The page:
Ultimately, I'd rather side with the consumer than the manufacturer. We write for the readers, not for the producers.

          • Stocklone

            Ron really shattered my trust with AP with the 10.1 review. Does AP have editors that look at reviews before they go up? Can you explain to me why nobody second guessed it?

          • AaronGingrich

            Yes, they're reviewed before posting. Nobody second guessed it because he's right.

          • Stocklone

            72% of reviewers on Amazon give the Note 10.1 a 5/5 rating. I guess us commoners are too stupid to realize how horrible it is. Praise be to jebus enlightened reviewers such as Ron can save us from enjoying what we bought.

      • HF


  • Lee L

    I own the A2109 and do not have any performance lags, stutters or anything. The screen is also very nice, ya its no retina but good non the less. Also it is 3/8 inch thick device and not 1/2 inch and the weight is due to the solid metal back which I happen to think feels good in my hands. Where did the other 25 comments go in this discussion, scary.

  • http://www.facebook.com/CristiCo Cristian Cocos

    Dunno folks, but my S2110 feels pretty snappy. Also, build quality feels good to me. (No, I don't own an iPad.) Slimmer and lighter than an iPad 3. No complaints. Not sure when it'll get JB though. Might be worth rooting for CM10.

  • Ro

    It only lags because of thode animations. obviously, those dont work great when using the qualcommm processor snd can be disabled. however, the performance of the tablet is fsr from poor. use apps and its pretty snappy. the mobiletech reviewer has a nice review for viewers. true though, build quality could probably be better but even that is based on customers taste.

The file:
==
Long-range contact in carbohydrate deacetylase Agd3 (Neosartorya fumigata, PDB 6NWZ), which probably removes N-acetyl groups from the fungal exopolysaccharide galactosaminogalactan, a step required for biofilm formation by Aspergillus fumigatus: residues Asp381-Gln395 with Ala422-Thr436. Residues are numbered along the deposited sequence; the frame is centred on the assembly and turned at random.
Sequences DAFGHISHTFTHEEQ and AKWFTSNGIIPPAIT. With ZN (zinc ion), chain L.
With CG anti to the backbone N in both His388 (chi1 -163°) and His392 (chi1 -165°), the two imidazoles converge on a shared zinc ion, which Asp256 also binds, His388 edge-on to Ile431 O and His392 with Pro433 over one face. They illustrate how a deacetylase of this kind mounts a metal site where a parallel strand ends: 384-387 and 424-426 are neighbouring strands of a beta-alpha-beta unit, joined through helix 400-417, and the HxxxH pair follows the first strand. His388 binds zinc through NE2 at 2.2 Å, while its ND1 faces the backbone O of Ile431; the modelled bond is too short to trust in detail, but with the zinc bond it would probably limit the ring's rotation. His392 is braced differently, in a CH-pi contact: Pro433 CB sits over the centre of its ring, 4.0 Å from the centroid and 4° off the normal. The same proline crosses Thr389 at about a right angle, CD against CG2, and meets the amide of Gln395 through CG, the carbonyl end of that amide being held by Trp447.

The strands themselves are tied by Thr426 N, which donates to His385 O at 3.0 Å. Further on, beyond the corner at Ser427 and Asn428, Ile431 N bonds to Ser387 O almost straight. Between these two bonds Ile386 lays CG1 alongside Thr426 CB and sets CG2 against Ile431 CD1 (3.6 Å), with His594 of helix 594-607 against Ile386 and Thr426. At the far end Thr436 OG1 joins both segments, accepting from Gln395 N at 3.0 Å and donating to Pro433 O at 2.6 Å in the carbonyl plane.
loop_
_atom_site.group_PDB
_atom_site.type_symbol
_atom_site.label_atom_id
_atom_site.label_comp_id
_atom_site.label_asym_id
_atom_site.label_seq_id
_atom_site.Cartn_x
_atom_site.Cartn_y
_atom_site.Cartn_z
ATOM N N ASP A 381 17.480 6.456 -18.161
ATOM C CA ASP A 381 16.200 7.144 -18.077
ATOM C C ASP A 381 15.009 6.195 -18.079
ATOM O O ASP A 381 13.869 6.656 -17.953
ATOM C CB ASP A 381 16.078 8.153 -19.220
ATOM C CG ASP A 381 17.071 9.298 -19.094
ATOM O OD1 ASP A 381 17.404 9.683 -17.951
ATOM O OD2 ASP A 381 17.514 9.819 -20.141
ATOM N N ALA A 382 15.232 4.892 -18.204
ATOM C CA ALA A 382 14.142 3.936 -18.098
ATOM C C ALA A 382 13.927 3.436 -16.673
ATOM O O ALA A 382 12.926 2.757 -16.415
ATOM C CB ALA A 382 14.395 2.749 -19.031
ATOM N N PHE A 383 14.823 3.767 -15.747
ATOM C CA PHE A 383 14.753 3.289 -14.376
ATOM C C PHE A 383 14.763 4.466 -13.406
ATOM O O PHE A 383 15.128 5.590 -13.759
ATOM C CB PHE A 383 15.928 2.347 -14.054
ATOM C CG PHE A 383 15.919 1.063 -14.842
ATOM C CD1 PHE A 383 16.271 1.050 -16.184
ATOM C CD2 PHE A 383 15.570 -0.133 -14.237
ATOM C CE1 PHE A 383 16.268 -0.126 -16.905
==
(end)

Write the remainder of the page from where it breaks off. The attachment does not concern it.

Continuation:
• HF

    "Lenovo IdeaTab S2110 Review: Good Display, Bad Everything Else" WHAT???
    what did you just smoke man? LOOL
    This tablet has one of the best CPUs on the market right now. This is one of the best tablets I ever see and I am very demanding about tablets. I didnt know about Lenovo and I'm getting fan of this brand. They do "good" and "amazing" tablets and I will buy a good one soon, the A2109.

    once again - "In short: a good display, bad build quality, and terrible performance"I ask you one more time, what did you just smoke?

  • huskyz

    Just came across this review after owning s2110 a few months. I thought he was reviewing a different product. Though I don't think it is perfect, I disagree with most of his observations (such as 'feel', performance, "build quality", battery, even apps...some people want preselected apps and they can easily be deleted...sheesh) . "Bad"...maybe speakers are so-so (my guess is most tablets have this problem), cord provided should be longer, snap in keyboard is great but needs to be reseated to connect sometimes, etc)

    The review summary and headline don't even support the text written...

    So far it is a satisfying and useful device.

  • Tomari64

    I own a 2110 and find it much much quicker than the 10.1 which I also own ..... Sure it;s not a retina display but is still more than good enough especially within the price band. Mine doesn't lag, maybe your bandwidth was down at the time. Yes build quality could be better BUT there is nothing wrong with it, I don't find myself twisting the unit to distort the graphics when in use or thinking wish this weighed twice as much with a metal case. It's a tab not a brick ..... Ipads are good in fact great although they do cost a premium and it's taken at least three versions to have a well rounded unit ..... but what would I know, I am but a humble user who has been in the trade for too many years to mention. To be honest the tone of many of these reviews are biased. Not impressed